Later this week, the Santas were scheduled to parade in Copenhagen, visit hospitalized children and take a dip in the sea.

They also were expected to have a few good laughs as they draft proposals to improve their working conditions.

Demands include standardizing chimney widths in the 25-country European Union and holding Christmas twice a year to lessen the burden on Santas, who must currently rush around the world to distribute presents in just one day.

Click in the photo box above to see lots of Santas and their helpers.

Man Doesn't Cash Huge Check Made Out To Him

WEST LAFAYETTE, Ind. (AP) — Robert Theodorow could scarcely believe his eyes when he opened a piece of mail and found a $160,000 check tucked inside.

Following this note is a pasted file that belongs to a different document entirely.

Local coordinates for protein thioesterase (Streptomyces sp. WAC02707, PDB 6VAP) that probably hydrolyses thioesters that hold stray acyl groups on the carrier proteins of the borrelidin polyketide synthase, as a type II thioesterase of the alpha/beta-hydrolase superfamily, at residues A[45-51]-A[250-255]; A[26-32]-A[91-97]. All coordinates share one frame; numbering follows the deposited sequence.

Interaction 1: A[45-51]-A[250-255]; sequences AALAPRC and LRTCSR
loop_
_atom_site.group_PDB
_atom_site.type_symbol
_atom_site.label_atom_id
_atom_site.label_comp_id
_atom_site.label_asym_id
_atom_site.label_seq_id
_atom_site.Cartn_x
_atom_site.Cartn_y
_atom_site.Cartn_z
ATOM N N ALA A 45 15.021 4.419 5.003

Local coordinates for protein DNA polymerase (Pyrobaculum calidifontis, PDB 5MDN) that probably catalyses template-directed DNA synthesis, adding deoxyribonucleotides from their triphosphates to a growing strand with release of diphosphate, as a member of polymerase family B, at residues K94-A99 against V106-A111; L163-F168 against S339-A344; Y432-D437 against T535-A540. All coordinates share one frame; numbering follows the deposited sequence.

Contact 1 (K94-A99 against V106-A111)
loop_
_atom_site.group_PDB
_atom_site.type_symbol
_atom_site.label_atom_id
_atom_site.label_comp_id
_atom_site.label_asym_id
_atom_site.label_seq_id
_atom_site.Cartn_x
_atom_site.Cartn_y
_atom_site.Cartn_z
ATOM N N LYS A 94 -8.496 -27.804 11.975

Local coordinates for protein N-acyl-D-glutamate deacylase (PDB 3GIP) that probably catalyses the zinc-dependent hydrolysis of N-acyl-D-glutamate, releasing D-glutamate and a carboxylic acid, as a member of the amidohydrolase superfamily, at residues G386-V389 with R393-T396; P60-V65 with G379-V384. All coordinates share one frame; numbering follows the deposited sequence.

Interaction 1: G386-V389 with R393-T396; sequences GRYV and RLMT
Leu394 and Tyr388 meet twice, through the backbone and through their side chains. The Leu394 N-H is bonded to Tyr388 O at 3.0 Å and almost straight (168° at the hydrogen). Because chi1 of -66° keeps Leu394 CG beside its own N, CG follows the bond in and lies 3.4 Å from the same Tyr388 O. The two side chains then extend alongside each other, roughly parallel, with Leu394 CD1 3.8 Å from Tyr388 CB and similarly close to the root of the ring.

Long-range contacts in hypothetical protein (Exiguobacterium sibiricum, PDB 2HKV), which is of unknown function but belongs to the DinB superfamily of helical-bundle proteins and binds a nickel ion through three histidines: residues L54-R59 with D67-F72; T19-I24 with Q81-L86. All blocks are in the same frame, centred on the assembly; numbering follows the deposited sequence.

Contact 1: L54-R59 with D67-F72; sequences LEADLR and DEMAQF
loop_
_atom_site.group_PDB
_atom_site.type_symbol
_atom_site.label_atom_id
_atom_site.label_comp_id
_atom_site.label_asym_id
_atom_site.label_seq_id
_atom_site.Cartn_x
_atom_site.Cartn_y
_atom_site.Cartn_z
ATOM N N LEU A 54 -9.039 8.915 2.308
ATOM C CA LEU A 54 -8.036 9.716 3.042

The check, for a sum large enough to pay off his house, buy a car and go on a six-month vacation, had everything — his name, address and his company's name.

Everything, that is, except for his legal right to run off to the bank and cash it.

Once his champagne dreams dissipated, Theodorow soon realized that the $160,294.40 check was sent in error by Winnipeg, Canada-based Cargill Ltd.

"It's not every day this happens. I was holding a piece of paper with so much power," he said.

Theodorow, who owns Stormfront Productions in West Lafayette, at first, thought the check had been sent from a client and had a misplaced decimal.

After checking Stormfront's records, however, Theodorow discovered his company had never done business with Cargill Ltd. So he called the company's Winnipeg headquarters.

Cargill asked for the check to be voided and returned, and Theodorow said he put it in the mail Thursday. The company is giving Theodorow a $100 gift certificate to a local restaurant for turning in the giant-size check.